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Staten Island Consequences of a Will Contest

A will is one of the most important estate planning documents. It is a way for a testator to memorialize his (or her) final wishes as to what should happen to his assets once he passes away. There is great flexibility as to what a testator can direct in his will. The testator can name an executor. The executor is the person responsible for managing the estate once the testator passes away and ultimately distributing the assets to the testator’s beneficiaries. Unfortunately, there are instances when a will does not indeed reflect the wishes of the testator. For example, if a will would not be valid if it was execute it is the testator lacked testamentary capacity, or if fraud was involved in the will. If you are considering a will contest, or if you are an interested party in a will contest, it is important that you are represented by an experienced and skilled Staten Island will contest lawyer in order to ensure that your legal rights are protected.

Grounds for a Will Contest

In New York a will can be contested for two main reasons: lack of testamentary capacity, and undue influence.

Lack of testamentary capacity. Under New York law, in order for a will to be valid the testator, which is the person making the will, must have had testamentary capacity at the time the will was executed. This means that the testator must have been at least 18-years old at the time the will was executed. The other requirement for testamentary capacity is that the testator had the mental capacity to make a will. Mental capacity means that the testator must have understood what it means to make a will, must have had a general idea of the extent and value of his estate, and must have understood who his relatives were. A common basis for a will challenge based on lack of testamentary capacity is that the testator suffered from a cognitive impairment at a time he executed the will. As a Staten Island will contest lawyer will explain, in order to invalidate a will based on a lack of testamentary capacity you must have evidence to support the claim.

Undue influence. Undue influence is a broad term that describes a number of scenarios in which a will was made based on some sort of fraud. Undue influence can mean that someone manipulated a vulnerable testator into making a will that the testator would not have otherwise made. Another example of undue influence would be where someone forced a testator to make a will that he would not have otherwise made by making threats or actually physically harming the testator. In addition, if fraud was used such as forgery, then the will would be invalid.

Standing to Contest the Will

In order to contest the will you must have legal standing to do so. Legal standing means that you are an interested party because you have an immediate, direct financial interest in the will. Generally speaking, those who have legal standing are only beneficiaries and heirs. Beneficiaries are those who are specifically named in the will such as family members, friends, or nonprofit organizations. Heirs are those who would have the legal right to inherit the decedent’s assets in the absence of a valid will. As a will contest attorney in Staten Island will explain, if you lack legal standing to contest a will, the judge in the New York probate court will not hear your petition to contest the will. If you believe you have grounds for a will challenge but you are unsure as to whether or not you have legal standing, discuss your concerns with an attorney.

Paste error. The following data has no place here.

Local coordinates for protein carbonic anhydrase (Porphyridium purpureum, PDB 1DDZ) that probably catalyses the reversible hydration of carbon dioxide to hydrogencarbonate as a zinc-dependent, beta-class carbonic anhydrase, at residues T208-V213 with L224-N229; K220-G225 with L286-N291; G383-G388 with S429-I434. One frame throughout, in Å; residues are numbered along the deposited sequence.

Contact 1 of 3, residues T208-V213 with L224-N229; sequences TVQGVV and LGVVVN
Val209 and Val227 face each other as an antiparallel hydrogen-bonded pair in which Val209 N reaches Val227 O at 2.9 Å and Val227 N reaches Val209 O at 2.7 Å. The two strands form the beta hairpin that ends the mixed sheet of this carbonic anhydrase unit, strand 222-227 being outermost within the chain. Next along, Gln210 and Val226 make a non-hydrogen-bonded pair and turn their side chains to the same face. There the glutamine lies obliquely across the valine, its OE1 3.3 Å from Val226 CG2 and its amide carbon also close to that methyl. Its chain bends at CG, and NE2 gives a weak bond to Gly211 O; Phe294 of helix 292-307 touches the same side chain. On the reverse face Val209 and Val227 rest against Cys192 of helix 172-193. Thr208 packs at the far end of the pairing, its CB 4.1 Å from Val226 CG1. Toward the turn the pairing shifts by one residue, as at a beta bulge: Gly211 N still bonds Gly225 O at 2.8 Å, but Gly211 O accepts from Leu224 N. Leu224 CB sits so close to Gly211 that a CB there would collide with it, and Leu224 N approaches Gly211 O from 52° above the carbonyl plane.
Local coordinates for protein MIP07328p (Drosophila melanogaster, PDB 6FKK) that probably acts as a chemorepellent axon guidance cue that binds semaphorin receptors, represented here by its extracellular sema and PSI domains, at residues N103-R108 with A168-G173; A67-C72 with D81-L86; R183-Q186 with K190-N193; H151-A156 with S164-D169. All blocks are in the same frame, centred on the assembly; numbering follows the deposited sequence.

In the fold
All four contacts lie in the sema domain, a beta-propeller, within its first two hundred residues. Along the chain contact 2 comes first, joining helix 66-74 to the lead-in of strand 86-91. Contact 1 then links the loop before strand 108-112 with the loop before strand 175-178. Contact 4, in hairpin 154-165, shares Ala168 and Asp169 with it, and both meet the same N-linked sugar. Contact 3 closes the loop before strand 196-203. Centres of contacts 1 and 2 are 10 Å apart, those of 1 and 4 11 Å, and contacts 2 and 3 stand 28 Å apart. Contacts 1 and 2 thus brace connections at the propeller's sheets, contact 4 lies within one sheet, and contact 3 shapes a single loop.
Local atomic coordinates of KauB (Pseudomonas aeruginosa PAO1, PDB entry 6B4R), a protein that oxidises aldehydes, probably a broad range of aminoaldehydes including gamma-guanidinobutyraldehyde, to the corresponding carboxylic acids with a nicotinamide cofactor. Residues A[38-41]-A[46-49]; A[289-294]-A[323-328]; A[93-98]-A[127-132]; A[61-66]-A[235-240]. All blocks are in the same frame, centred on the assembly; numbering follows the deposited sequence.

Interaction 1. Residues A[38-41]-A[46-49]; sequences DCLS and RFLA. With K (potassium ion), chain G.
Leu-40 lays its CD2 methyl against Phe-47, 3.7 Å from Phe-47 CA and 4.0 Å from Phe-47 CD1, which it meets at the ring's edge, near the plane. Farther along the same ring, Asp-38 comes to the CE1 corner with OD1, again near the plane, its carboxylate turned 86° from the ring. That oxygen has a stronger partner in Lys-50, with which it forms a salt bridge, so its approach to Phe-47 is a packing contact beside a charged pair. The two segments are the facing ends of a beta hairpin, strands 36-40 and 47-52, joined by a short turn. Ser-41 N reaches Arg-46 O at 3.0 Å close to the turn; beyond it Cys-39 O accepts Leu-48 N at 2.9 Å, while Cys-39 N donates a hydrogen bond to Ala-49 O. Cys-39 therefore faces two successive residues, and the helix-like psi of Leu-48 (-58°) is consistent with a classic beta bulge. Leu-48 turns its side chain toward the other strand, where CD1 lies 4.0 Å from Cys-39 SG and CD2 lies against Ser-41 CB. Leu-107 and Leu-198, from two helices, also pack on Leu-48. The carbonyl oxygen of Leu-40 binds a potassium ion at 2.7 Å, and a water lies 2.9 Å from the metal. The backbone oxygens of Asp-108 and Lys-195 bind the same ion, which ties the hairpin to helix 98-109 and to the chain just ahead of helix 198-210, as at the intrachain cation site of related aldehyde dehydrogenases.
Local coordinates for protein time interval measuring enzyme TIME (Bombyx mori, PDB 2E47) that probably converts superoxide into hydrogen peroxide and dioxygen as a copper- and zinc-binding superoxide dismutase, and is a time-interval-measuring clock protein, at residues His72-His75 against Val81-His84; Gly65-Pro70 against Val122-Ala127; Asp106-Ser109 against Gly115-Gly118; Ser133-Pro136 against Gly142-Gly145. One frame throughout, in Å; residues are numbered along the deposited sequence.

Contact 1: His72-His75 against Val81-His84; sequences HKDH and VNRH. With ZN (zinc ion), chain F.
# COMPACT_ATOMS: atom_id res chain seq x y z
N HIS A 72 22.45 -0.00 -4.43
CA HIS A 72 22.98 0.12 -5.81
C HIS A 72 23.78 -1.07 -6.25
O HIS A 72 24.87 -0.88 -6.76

Consequences of a Will Contest

The possible consequences of a will contest include that the probate court judge in New York will declare that the will is completely invalid. As a result, the court will see if there is a prior will. If there is a prior valid will, the court will probate that will. If there is not a prior valid will, the court will distribute the testator’s assets according to the rules of intestate succession.

Another possible consequence of a will contest is that the probate court judge will invalidate only the portions of the will that are fraudulent. For example, if it is determined that a beneficiary illegally influenced the testator to leave him a house, the judge may declare that portion of the will to be invalid, but the rest of the will would remain valid.

Contact the Law Offices of Stephen Bilkis & Associates

If you believe that the will of a loved one is invalid due to lack of testamentary capacity, or due to undue influence, contact an experienced will contest serving Staten Island at the Law Offices of Stephen Bilkis & Associates to discuss your concerns. The potential consequence of a will contest is the invalidating of the will. We have years of experience representing executors, beneficiaries, and heirs in disputes related to wills, trusts, powers of attorney, and other estate documents. Contact us at 1-800-NY-NY-LAW (1-800-696-9529) to schedule a free, no obligation consultation regarding your case. We represent clients in the following locations: Staten Island, Manhattan, Nassau County, Queens, Suffolk County, Bronx, Brooklyn, Long Island, and Westchester County.

Client Reviews
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Mr. Bilkis handled both my father and mother's estate issues through very difficult times he was compassionate kind and understanding. In fact the whole firm showed great empathy. Despite the emotional hard time we were having that quickly and efficiently handle all the matters that were necessary to get us the result we desired. Can't recommend them enough. B.B.
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